Shopping Tips


How we shop has just as much of an effect of reducing food waste as what we do in our kitchens. Understanding Best Before dates, deciding on the quantity and selection of what we buy and the frequency that we buy it, all contribute to reducing the amount of food we waste!


Best Before dates (or Use By dates) are listed on many foods. Packaged foods that have a shelf life of more than 90 days do not require Best Before dates but manufacturers often include them anyway. After the Best Before date products may lose some of their taste, freshness, texture, and nutritional quality, but it isn’t an indication of when the food is unsafe to eat.

Expiry dates are required on baby formula, nutritional supplements, meal replacements, and formulated liquid diets. If it’s past the expiry then it is best not to eat it, as the nutritional content may be different than what is shown on the label.

The Best Before Chart was researched from a number of government and university sources and suggests storage times for freezing, refrigeration, and dry storage of a variety of foods. When it comes to food safety, use your best judgement. For tips on food storage see Kitchen Tips.


Most of us don’t have big families to feed anymore. In fact, people living alone in Canada now outnumber couples with children. This means a week’s worth of groceries looks different than what we grew up with. Our idea of home, however, may still include an abundance of food in the cupboards and refrigerator. In-store sales can also encourage us to buy more than we need. Buying food in large quantities may not always save us money and can contribute to food waste. When you go shopping, ask yourself three questions before buying a 20 kg bag of flour or two cases of canned goods:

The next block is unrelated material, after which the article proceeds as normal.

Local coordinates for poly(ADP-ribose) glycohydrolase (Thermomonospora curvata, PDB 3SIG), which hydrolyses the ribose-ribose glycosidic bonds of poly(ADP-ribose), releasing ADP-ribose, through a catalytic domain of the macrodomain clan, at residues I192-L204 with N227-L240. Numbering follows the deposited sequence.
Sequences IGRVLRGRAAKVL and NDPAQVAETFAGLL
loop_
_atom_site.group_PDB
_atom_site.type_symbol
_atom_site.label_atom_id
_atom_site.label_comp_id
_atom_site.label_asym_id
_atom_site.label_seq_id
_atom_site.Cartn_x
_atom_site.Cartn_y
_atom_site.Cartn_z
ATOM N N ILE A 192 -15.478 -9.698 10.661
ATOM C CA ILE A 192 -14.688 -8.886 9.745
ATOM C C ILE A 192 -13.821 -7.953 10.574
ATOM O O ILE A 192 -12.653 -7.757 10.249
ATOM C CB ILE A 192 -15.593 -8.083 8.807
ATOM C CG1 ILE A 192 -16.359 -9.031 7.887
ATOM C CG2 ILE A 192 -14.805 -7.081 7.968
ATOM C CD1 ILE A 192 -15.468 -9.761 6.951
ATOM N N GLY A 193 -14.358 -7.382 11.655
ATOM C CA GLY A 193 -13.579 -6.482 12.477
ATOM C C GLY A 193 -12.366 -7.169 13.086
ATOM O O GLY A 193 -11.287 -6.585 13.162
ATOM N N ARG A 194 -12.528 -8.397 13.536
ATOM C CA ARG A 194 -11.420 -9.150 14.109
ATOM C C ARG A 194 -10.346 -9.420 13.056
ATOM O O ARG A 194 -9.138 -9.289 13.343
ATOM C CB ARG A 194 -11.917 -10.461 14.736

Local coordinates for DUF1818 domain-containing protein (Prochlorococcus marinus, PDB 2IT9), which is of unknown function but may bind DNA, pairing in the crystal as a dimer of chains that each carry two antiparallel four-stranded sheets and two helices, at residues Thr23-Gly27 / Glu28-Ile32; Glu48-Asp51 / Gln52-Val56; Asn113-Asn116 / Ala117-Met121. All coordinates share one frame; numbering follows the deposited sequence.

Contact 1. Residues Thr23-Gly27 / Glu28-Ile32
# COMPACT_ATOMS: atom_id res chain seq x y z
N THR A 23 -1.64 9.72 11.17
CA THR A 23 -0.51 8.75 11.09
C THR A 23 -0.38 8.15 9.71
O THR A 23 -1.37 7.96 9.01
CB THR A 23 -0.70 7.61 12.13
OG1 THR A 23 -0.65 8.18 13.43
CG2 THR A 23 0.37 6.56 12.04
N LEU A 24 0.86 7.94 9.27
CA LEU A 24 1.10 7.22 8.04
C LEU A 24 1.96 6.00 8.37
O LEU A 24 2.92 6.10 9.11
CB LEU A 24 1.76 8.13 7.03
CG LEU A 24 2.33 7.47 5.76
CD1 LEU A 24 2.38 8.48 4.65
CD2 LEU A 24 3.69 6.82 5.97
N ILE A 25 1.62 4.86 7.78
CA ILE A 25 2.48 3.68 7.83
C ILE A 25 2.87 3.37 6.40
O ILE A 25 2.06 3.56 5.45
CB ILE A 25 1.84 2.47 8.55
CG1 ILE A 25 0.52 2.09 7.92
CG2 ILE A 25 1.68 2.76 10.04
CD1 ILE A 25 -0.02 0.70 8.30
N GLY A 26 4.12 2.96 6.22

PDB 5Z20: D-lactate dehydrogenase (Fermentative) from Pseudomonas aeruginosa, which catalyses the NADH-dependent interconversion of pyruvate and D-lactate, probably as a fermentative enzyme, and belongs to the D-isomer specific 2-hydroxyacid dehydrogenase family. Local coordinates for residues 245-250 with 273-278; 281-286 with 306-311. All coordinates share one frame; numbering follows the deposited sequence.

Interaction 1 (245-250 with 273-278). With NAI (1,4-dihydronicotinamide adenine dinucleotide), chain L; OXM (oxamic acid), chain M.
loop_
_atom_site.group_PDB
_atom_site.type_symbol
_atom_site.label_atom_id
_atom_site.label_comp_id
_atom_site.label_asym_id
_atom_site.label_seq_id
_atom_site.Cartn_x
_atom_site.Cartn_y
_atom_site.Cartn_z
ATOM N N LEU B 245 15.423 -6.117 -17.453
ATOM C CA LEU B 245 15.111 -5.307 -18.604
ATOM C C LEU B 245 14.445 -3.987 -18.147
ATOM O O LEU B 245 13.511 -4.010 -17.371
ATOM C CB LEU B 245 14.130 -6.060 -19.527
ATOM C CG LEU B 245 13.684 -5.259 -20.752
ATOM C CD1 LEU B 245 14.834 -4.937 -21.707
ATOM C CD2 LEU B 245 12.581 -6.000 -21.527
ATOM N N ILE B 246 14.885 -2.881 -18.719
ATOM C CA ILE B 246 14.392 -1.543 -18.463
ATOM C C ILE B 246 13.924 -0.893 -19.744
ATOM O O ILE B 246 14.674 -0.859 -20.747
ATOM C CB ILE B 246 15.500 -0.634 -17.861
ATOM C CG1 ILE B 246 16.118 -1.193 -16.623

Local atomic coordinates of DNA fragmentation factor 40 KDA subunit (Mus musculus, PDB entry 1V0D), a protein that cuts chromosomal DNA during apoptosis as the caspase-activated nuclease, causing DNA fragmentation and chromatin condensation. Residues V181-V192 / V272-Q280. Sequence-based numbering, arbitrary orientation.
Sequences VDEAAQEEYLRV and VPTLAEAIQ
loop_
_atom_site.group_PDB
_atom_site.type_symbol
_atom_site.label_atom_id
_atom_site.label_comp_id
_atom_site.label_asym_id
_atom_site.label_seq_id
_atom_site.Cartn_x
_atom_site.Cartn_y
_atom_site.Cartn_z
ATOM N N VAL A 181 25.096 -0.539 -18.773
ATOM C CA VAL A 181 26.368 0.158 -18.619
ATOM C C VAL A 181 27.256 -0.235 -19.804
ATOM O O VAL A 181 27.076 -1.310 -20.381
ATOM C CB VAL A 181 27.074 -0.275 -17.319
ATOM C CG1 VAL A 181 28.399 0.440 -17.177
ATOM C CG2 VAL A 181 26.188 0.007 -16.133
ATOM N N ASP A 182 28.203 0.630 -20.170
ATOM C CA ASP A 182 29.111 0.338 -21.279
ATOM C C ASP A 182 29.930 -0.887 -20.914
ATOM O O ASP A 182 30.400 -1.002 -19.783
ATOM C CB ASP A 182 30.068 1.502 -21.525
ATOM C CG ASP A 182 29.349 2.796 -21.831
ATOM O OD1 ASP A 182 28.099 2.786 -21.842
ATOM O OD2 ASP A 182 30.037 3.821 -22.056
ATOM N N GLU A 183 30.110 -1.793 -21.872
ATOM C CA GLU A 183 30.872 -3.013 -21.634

1. What do I already have at home?
  2. How long can I store the food I’m about to buy?
  3. When will I use this up?

Smart bulk buying can be a real budget helper, but take a look at the food in your cupboards. How long has it been there? Just like stores it’s best to “rotate our stock” so older products get used first.


Buy a variety of foods, some that need to be used immediately and others that have more staying power before they lose their quality. Buy yellow and green bananas if you don’t like them with brown spots so the green ones have time to reach your desired ripeness. Best Before Chart will help make selection of foods easier.

You may find fruits and vegetables at the grocery store that are oddly shaped or with small blemishes, but don’t let that deter you from buying them! Our standards for perfection contribute significantly to the amount of food that’s wasted before it gets to our grocery stores. Over 30% of food in North America never makes it to grocery store shelves because it’s not pretty enough for picky consumers! Small blemishes can be cut away with little loss. At farmers markets you’ll often see two legged carrots, an aesthetic difference that does not in any way indicate a loss in quality.


Our changing modern schedules require flexibility. Buying smaller amounts of fruit and vegetables 1-3 times a week makes it possible to align the amount of food we have with our available time to cook and prepare it. A few quick shopping trips will mean fresher, tastier food so that, at the end of the week your fridge wont’ be full of items you didn’t have time to prepare and eat.


Join the FOODPRINT conversation and share your tips, tricks and experiences on our FB, twitter or Instagram pages using #foodprintBC 

Foodprint is generously supported by Vancouver Foundation

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Thank you to Vancity, ChoicesLeft Coast Naturals and River Road Bakehouse for their ongoing support and support of the Foodprint pilot project.



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